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California and European Privacy FAQs: Does a United States service provider have to comply with the CCPA, even if its client is not subject to the Act?

January 4, 2019

The California Consumer Privacy Act ("CCPA") was enacted in early 2018 as a political compromise to stave off a poorly drafted, and plaintiff’s friendly ballot initiative.  Although the CCPA is scheduled to go into force in early 2020, there is a great deal of confusion regarding the requirements of the CCPA, including the degree to which it aligns with other privacy regulations such as the European General Data Protection Regulation (“GDPR”).

To help address that confusion, BCLP published the California Consumer Privacy Act Practical Guide, and is publishing a multi-part series that discusses the questions most frequently asked by clients concerning the CCPA.

Q. Does a United States service provider have to comply with the CCPA, even if its client is not subject to the Act?

No.

The CCPA imposes obligations only upon “businesses” and not upon “service providers.”  Indeed, the only impact that the CCPA has upon service providers is indirect insofar as the Act requires a business that falls under its jurisdiction to impose certain contractual provisions upon its service providers (e.g., prohibitions on the use, retention, or disclosure of personal data).  If a business does not, itself, fall under the jurisdiction of the CCPA any data that it sends to a service provider within California should not be impacted by the Act.  For example, if a French company sends data about French nationals to a service provider located in California, neither the French company, nor the California service provider, should be governed by the CCPA.

In comparison, the European GDPR applies to companies that process data “in the context of the activities of an establishment . . . in the Union.”1  To the extent that a service provider processes data in the context of its establishment in the European Union it is, therefore, subject to the GDPR regardless of whether its client (i.e., the data controller) is itself subject to the GDPR.  So, for example, if an American company that is not subject to the GDPR transmits data to a service provider in Europe, the European service provider is independently “required to comply with the obligations imposed on processors by the GDPR.”2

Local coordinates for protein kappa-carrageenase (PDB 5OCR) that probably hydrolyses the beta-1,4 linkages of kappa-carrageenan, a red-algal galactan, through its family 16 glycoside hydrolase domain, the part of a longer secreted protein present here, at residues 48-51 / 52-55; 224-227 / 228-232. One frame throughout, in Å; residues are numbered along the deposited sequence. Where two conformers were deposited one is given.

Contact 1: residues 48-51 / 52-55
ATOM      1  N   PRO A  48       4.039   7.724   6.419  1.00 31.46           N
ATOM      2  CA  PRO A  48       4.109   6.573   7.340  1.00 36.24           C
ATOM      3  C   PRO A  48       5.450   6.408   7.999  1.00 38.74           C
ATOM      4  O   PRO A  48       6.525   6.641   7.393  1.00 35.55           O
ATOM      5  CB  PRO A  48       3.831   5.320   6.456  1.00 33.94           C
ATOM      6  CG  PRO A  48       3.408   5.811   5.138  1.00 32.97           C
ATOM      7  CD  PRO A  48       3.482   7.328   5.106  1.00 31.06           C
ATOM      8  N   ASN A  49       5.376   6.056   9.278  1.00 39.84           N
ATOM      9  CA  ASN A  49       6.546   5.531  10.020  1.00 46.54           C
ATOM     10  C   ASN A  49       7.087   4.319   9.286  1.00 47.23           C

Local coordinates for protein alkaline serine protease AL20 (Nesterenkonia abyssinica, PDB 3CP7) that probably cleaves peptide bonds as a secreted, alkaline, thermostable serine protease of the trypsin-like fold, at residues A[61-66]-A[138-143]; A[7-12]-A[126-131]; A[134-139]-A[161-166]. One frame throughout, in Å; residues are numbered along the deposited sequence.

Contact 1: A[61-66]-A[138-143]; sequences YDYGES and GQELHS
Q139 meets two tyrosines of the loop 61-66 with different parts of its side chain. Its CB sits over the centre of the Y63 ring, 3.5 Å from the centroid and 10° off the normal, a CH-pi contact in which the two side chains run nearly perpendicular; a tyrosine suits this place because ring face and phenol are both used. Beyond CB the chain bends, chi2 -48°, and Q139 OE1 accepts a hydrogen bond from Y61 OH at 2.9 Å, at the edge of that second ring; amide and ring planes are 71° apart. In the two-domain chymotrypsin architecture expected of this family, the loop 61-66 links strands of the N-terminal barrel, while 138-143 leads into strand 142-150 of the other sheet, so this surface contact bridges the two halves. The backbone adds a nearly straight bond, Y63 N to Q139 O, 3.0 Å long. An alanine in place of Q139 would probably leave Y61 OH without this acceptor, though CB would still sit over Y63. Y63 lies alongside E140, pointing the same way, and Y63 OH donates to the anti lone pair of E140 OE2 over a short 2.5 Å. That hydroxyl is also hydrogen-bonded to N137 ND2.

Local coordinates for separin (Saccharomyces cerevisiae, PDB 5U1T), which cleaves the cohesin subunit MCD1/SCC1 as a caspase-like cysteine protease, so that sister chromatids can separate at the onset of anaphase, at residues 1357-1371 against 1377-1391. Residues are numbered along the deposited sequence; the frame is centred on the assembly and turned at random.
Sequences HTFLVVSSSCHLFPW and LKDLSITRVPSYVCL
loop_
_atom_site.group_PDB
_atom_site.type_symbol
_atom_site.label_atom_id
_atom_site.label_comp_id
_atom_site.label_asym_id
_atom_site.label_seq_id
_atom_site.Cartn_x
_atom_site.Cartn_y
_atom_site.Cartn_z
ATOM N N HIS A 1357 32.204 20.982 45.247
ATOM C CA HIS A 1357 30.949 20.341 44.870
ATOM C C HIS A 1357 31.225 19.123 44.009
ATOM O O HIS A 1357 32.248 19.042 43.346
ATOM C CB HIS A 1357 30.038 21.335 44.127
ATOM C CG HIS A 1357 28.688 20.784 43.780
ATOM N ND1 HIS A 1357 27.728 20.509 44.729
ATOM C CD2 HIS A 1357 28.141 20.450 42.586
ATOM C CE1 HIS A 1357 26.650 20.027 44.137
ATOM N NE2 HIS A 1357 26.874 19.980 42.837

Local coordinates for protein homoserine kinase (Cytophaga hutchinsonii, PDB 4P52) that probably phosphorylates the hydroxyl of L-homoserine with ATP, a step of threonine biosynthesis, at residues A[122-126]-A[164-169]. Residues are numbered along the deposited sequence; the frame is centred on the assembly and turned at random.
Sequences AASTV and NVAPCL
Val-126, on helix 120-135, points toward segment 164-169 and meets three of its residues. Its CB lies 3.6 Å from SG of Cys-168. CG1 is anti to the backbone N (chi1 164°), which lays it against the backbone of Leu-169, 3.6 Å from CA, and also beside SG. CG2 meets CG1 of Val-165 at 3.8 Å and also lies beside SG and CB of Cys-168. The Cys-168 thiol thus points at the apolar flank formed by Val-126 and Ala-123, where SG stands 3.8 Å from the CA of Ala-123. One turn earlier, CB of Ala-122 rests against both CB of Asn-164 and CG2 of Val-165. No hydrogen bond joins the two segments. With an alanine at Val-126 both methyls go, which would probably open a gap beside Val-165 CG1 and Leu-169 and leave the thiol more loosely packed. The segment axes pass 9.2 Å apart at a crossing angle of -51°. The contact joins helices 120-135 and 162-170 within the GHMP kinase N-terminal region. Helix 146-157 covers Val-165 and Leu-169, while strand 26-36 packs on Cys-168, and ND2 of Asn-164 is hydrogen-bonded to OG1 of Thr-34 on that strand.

The net result is that data sent to a European processor by an American company that is not subject to the GDPR receives the GDPR’s processor-imposed protections, but does not receive the GDPR’s controller-imposed protections.  From a functional standpoint this means that the European processor should:

  • Enter into a contract with its client that satisfies the requirements of Article 28 of the GDPR (except that the contract does not need to include provisions that are designed to help a controller satisfy controller-imposed obligations under the GDPR).
  • Not process data except on instructions from its client, unless required to do so by Union or Member State law.
  • Maintain a record of all categories of processing carried out on behalf of its client pursuant to Article 30(2) of the GDPR.
  • Cooperate with European supervisory authorities upon request.
  • Implement technical and organisational measures to ensure an appropriate level of security.
  • Notify its client without undue delay after becoming aware of a personal data breach.
  • Designate (if needed) a data protection officer.
  • Take steps to comply with restrictions on the cross-border transfer of information.3

1. GDPR, Article 3(1) (emphasis added).

2. EDPB, Guidelines 3/2018 on the territorial scope of the GDPR (Article 3) – Version for public consultation (16 Nov. 2018) at 9.

3. EDPB, Guidelines 3/2018 on the territorial scope of the GDPR (Article 3) – Version for public consultation (16 Nov. 2018) at 11.